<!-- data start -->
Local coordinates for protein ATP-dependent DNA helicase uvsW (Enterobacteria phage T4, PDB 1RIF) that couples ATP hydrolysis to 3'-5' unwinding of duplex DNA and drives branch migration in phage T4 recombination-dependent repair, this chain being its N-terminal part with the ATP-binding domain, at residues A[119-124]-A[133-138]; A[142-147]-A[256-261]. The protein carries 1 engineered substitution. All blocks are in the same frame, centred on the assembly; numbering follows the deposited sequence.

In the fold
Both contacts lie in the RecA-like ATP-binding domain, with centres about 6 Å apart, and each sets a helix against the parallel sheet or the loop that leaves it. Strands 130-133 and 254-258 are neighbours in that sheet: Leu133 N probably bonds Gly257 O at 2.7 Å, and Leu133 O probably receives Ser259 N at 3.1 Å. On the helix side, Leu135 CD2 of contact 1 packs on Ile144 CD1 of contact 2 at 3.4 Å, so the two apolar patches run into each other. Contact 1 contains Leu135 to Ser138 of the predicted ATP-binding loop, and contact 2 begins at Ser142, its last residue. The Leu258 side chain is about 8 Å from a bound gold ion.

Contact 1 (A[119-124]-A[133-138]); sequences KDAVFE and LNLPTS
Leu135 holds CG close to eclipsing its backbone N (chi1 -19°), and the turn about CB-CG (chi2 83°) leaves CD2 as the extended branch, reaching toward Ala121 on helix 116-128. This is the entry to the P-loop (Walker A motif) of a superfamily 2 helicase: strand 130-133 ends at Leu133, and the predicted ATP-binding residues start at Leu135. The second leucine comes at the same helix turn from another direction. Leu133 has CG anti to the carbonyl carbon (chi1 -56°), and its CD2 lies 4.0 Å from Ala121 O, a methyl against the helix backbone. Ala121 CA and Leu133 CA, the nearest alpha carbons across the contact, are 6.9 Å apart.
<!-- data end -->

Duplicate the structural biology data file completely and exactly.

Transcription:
Local coordinates for protein ATP-dependent DNA helicase uvsW (Enterobacteria phage T4, PDB 1RIF) that couples ATP hydrolysis to 3'-5' unwinding of duplex DNA and drives branch migration in phage T4 recombination-dependent repair, this chain being its N-terminal part with the ATP-binding domain, at residues A[119-124]-A[133-138]; A[142-147]-A[256-261]. The protein carries 1 engineered substitution. All blocks are in the same frame, centred on the assembly; numbering follows the deposited sequence.

In the fold
Both contacts lie in the RecA-like ATP-binding domain, with centres about 6 Å apart, and each sets a helix against the parallel sheet or the loop that leaves it. Strands 130-133 and 254-258 are neighbours in that sheet: Leu133 N probably bonds Gly257 O at 2.7 Å, and Leu133 O probably receives Ser259 N at 3.1 Å. On the helix side, Leu135 CD2 of contact 1 packs on Ile144 CD1 of contact 2 at 3.4 Å, so the two apolar patches run into each other. Contact 1 contains Leu135 to Ser138 of the predicted ATP-binding loop, and contact 2 begins at Ser142, its last residue. The Leu258 side chain is about 8 Å from a bound gold ion.

Contact 1 (A[119-124]-A[133-138]); sequences KDAVFE and LNLPTS
Leu135 holds CG close to eclipsing its backbone N (chi1 -19°), and the turn about CB-CG (chi2 83°) leaves CD2 as the extended branch, reaching toward Ala121 on helix 116-128. This is the entry to the P-loop (Walker A motif) of a superfamily 2 helicase: strand 130-133 ends at Leu133, and the predicted ATP-binding residues start at Leu135. The second leucine comes at the same helix turn from another direction. Leu133 has CG anti to the carbonyl carbon (chi1 -56°), and its CD2 lies 4.0 Å from Ala121 O, a methyl against the helix backbone. Ala121 CA and Leu133 CA, the nearest alpha carbons across the contact, are 6.9 Å apart.